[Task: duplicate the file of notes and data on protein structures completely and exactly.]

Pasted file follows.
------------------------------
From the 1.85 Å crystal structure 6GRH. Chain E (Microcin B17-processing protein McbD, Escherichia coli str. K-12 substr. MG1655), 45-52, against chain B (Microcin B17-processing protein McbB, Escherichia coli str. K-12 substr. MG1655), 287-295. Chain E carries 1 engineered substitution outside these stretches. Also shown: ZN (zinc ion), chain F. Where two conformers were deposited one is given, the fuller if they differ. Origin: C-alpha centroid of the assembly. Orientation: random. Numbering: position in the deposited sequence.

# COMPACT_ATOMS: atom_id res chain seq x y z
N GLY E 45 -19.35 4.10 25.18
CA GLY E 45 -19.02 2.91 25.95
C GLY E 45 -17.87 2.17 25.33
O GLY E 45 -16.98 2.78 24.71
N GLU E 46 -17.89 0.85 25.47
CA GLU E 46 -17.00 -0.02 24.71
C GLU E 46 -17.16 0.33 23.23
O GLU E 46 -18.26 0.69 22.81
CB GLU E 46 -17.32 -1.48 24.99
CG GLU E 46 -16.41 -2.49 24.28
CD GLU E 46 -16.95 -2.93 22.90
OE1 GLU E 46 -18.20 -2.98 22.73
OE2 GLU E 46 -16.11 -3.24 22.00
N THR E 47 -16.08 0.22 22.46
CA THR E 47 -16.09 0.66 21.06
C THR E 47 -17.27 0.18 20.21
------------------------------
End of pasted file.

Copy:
From the 1.85 Å crystal structure 6GRH. Chain E (Microcin B17-processing protein McbD, Escherichia coli str. K-12 substr. MG1655), 45-52, against chain B (Microcin B17-processing protein McbB, Escherichia coli str. K-12 substr. MG1655), 287-295. Chain E carries 1 engineered substitution outside these stretches. Also shown: ZN (zinc ion), chain F. Where two conformers were deposited one is given, the fuller if they differ. Origin: C-alpha centroid of the assembly. Orientation: random. Numbering: position in the deposited sequence.

# COMPACT_ATOMS: atom_id res chain seq x y z
N GLY E 45 -19.35 4.10 25.18
CA GLY E 45 -19.02 2.91 25.95
C GLY E 45 -17.87 2.17 25.33
O GLY E 45 -16.98 2.78 24.71
N GLU E 46 -17.89 0.85 25.47
CA GLU E 46 -17.00 -0.02 24.71
C GLU E 46 -17.16 0.33 23.23
O GLU E 46 -18.26 0.69 22.81
CB GLU E 46 -17.32 -1.48 24.99
CG GLU E 46 -16.41 -2.49 24.28
CD GLU E 46 -16.95 -2.93 22.90
OE1 GLU E 46 -18.20 -2.98 22.73
OE2 GLU E 46 -16.11 -3.24 22.00
N THR E 47 -16.08 0.22 22.46
CA THR E 47 -16.09 0.66 21.06
C THR E 47 -17.27 0.18 20.21